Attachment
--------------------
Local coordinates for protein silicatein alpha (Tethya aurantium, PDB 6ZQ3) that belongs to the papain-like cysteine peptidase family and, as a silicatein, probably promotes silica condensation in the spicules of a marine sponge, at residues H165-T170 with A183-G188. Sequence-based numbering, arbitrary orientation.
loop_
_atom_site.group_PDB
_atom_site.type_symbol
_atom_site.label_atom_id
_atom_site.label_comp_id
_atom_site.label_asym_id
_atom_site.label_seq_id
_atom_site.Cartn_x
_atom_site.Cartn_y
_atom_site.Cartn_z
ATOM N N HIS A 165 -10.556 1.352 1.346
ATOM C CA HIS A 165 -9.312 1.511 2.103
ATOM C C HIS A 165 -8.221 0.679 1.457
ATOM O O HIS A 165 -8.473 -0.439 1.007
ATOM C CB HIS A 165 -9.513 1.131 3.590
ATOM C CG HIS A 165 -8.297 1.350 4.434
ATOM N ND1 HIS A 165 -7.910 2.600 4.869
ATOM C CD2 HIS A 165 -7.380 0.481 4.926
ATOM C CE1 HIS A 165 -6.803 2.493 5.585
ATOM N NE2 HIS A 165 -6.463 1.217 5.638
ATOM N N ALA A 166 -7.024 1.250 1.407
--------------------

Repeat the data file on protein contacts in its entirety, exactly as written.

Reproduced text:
Local coordinates for protein silicatein alpha (Tethya aurantium, PDB 6ZQ3) that belongs to the papain-like cysteine peptidase family and, as a silicatein, probably promotes silica condensation in the spicules of a marine sponge, at residues H165-T170 with A183-G188. Sequence-based numbering, arbitrary orientation.
loop_
_atom_site.group_PDB
_atom_site.type_symbol
_atom_site.label_atom_id
_atom_site.label_comp_id
_atom_site.label_asym_id
_atom_site.label_seq_id
_atom_site.Cartn_x
_atom_site.Cartn_y
_atom_site.Cartn_z
ATOM N N HIS A 165 -10.556 1.352 1.346
ATOM C CA HIS A 165 -9.312 1.511 2.103
ATOM C C HIS A 165 -8.221 0.679 1.457
ATOM O O HIS A 165 -8.473 -0.439 1.007
ATOM C CB HIS A 165 -9.513 1.131 3.590
ATOM C CG HIS A 165 -8.297 1.350 4.434
ATOM N ND1 HIS A 165 -7.910 2.600 4.869
ATOM C CD2 HIS A 165 -7.380 0.481 4.926
ATOM C CE1 HIS A 165 -6.803 2.493 5.585
ATOM N NE2 HIS A 165 -6.463 1.217 5.638
ATOM N N ALA A 166 -7.024 1.250 1.407